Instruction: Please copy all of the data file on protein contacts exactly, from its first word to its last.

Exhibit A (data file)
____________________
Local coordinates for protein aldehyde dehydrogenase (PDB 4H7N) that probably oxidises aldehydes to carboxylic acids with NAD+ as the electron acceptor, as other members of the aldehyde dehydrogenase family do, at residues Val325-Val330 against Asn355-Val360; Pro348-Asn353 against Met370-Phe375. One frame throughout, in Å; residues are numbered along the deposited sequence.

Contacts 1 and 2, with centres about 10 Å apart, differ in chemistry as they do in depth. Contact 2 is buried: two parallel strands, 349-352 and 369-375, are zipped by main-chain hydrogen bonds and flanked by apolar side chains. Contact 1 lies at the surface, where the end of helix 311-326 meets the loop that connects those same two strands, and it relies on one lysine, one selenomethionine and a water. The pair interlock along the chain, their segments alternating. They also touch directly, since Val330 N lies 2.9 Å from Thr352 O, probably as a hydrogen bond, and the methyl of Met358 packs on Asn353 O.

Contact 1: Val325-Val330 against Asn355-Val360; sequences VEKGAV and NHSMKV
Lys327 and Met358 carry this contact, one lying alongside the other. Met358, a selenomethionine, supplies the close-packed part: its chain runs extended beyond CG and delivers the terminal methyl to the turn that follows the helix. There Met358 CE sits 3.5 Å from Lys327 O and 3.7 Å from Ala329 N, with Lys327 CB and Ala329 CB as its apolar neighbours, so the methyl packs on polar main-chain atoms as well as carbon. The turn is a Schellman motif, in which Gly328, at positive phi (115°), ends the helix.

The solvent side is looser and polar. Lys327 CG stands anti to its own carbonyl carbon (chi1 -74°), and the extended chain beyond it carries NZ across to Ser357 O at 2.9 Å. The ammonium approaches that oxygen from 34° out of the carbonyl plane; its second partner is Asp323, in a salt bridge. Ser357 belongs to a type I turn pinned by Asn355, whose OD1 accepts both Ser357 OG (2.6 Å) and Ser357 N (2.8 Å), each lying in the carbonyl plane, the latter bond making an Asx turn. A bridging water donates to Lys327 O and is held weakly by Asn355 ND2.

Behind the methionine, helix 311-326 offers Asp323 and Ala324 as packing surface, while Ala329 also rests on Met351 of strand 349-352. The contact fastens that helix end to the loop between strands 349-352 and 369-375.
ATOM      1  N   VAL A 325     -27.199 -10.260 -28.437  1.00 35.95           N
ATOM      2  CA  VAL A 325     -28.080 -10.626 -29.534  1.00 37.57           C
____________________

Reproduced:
Local coordinates for protein aldehyde dehydrogenase (PDB 4H7N) that probably oxidises aldehydes to carboxylic acids with NAD+ as the electron acceptor, as other members of the aldehyde dehydrogenase family do, at residues Val325-Val330 against Asn355-Val360; Pro348-Asn353 against Met370-Phe375. One frame throughout, in Å; residues are numbered along the deposited sequence.

Contacts 1 and 2, with centres about 10 Å apart, differ in chemistry as they do in depth. Contact 2 is buried: two parallel strands, 349-352 and 369-375, are zipped by main-chain hydrogen bonds and flanked by apolar side chains. Contact 1 lies at the surface, where the end of helix 311-326 meets the loop that connects those same two strands, and it relies on one lysine, one selenomethionine and a water. The pair interlock along the chain, their segments alternating. They also touch directly, since Val330 N lies 2.9 Å from Thr352 O, probably as a hydrogen bond, and the methyl of Met358 packs on Asn353 O.

Contact 1: Val325-Val330 against Asn355-Val360; sequences VEKGAV and NHSMKV
Lys327 and Met358 carry this contact, one lying alongside the other. Met358, a selenomethionine, supplies the close-packed part: its chain runs extended beyond CG and delivers the terminal methyl to the turn that follows the helix. There Met358 CE sits 3.5 Å from Lys327 O and 3.7 Å from Ala329 N, with Lys327 CB and Ala329 CB as its apolar neighbours, so the methyl packs on polar main-chain atoms as well as carbon. The turn is a Schellman motif, in which Gly328, at positive phi (115°), ends the helix.

The solvent side is looser and polar. Lys327 CG stands anti to its own carbonyl carbon (chi1 -74°), and the extended chain beyond it carries NZ across to Ser357 O at 2.9 Å. The ammonium approaches that oxygen from 34° out of the carbonyl plane; its second partner is Asp323, in a salt bridge. Ser357 belongs to a type I turn pinned by Asn355, whose OD1 accepts both Ser357 OG (2.6 Å) and Ser357 N (2.8 Å), each lying in the carbonyl plane, the latter bond making an Asx turn. A bridging water donates to Lys327 O and is held weakly by Asn355 ND2.

Behind the methionine, helix 311-326 offers Asp323 and Ala324 as packing surface, while Ala329 also rests on Met351 of strand 349-352. The contact fastens that helix end to the loop between strands 349-352 and 369-375.
ATOM      1  N   VAL A 325     -27.199 -10.260 -28.437  1.00 35.95           N
ATOM      2  CA  VAL A 325     -28.080 -10.626 -29.534  1.00 37.57           C